Why ISIL-Libya is Still a Threat

The internationally-recognized terrorist organization ‘ISIL-Libya’ (ISIL-L) presents a legitimate security threat in 2022 as the group reorients towards guerilla-warfare style fighting and maintains its ideological resilience, exploiting the tense political situation in Libya through coordination with criminal organizations.  Libya currently exists in a state of political and socioeconomic unrest, as it struggles to establish a unified central government and to combat terrorist organizations & criminal networks. Its economic dependency on oil, paired with foreign states’ involvement in proxy conflict, contributes additional complexity to the current context of ISIL-L. 

In December 2021, Libya’s presidential & parliamentary elections were postponed indefinitely, as political groups struggled to find common ground on government-structure & electoral issues. [1] As Libya attempts to establish strong central leadership going forward, the interim government should guide both political parties towards a resolution, while working to promote stability through economic regrowth & humanitarian programs.  Given the current political unrest and potential for ISIL-L regrowth, the U.S. government should utilize a combination of development programs, continued military action, economic measures, and diplomatic channels to dismantle the terrorist organization and to support a unified government in Libya, preventing future terrorist resurgences.

Background and Organization 

Following its loss of Sirte in late 2016, ISIL-L relocated to the Southern Fezzan province, conducting occasional attacks against civilians & military opponents. Most recently, the organization made international headlines following its attack in Sebha (June 2021), which targeted Libyan military officers. [2] Following the incident, ISIL-L also released videos of military training exercises in Libya’s desert region (October 2021) to promote recruitment and to signal its legitimacy. [3]

In terms of organization, the group previously exhibited a hierarchical leadership structure, dispersed across all three provinces in Libya. ISIL-L has since devolved into a flatter, decentralized network of small disparate cells that are difficult to detect, resembling a guerilla-warfare insurgency. ISIL-L has appeared to be less connected to the core Islamic State (IS) organization for several years, as many leaders with established connections have been killed, most notably Abu Moaz al-Iraqi, also known as Abu Abdullah al-Iraq, who the Libyan National Army (LNA) assassinated in September 2020. [4] [5]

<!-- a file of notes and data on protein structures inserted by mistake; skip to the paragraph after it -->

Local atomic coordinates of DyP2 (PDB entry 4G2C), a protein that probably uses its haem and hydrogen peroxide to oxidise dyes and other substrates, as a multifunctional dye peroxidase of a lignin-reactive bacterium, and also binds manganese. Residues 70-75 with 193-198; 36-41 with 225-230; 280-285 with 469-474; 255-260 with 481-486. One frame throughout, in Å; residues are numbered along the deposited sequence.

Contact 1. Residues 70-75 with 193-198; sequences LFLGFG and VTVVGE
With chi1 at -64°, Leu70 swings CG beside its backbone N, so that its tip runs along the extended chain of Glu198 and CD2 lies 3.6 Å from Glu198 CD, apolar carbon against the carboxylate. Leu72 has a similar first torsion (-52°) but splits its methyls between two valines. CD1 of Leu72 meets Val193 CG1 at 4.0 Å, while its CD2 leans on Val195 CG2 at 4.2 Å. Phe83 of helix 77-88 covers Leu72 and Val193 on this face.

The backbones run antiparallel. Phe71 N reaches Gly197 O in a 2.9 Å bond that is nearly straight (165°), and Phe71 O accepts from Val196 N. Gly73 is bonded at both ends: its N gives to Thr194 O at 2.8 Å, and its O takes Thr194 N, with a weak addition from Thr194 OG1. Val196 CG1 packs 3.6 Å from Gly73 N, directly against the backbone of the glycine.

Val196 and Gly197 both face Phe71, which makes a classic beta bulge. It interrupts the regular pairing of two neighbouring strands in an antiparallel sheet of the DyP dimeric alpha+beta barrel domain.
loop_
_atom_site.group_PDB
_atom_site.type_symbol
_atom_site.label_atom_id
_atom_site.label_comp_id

While ISIL-L retains the core organization’s powerful ideological messaging, they have struggled to recruit local fighters for ideologically-motivated reasons within Libya’s borders. In terms of personnel, it was reported in 2019 that 80% of ISIL-L members were non-Libyan, demonstrating the group’s reliance on recruits from neighboring countries. [6]Since relocating to Southern Libya, the organization has increasingly relied on sub-Saharan recruits as only a few hundred fighters remain. [7]Although ISIL-L lacks personnel, its warfighting style inflicts high-impact results that seize international attention. Working alongside other local organizations & community hosts allows the organization to hold territory in ungoverned regions. The group also continues to utilize safe haven territory in desert regions, which the government struggles to control.

Goals, Strategies, and Tactics

 In terms of its larger organizational goals, ISIL-L supports the core Islamic State’s territorial ambitions: to incorporate Libya into the caliphate, utilizing it as a strategic portal to the North African region. ISIL recognizes the geographic advantages of Libya, given its proximity to European migrant networks. The organization seeks to eliminate Tunisian, Libyan, and Egyptian borders, adopting an end goal of regime change across the region. [8] For years, the Libyan government has lacked sovereignty over its citizens and has struggled to suppress criminal & terrorist organizations. ISIL-L seeks to exploit the current political divisions and security vacuums, both in Libya and neighboring states. Given the group’s relocation and decline in personnel, its strategic vision has changed since 2017, previously prioritizing an ‘outbidding’ approach against the Libyan government. The organization continues to use intimidation tactics against local populations to consolidate power, alongside spoiling efforts to undermine conflict resolution in Libya while recruiting additional members. [9]  

ISIL-L has rejected foreign intervention in Libyan and broader-North African politics & affairs. In 2018, the organization executed a series of attacks on higher value targets, including the Libyan Foreign Ministry and the National Oil Corporation, signaling its opposition towards foreign involvement in the region to the broader international community.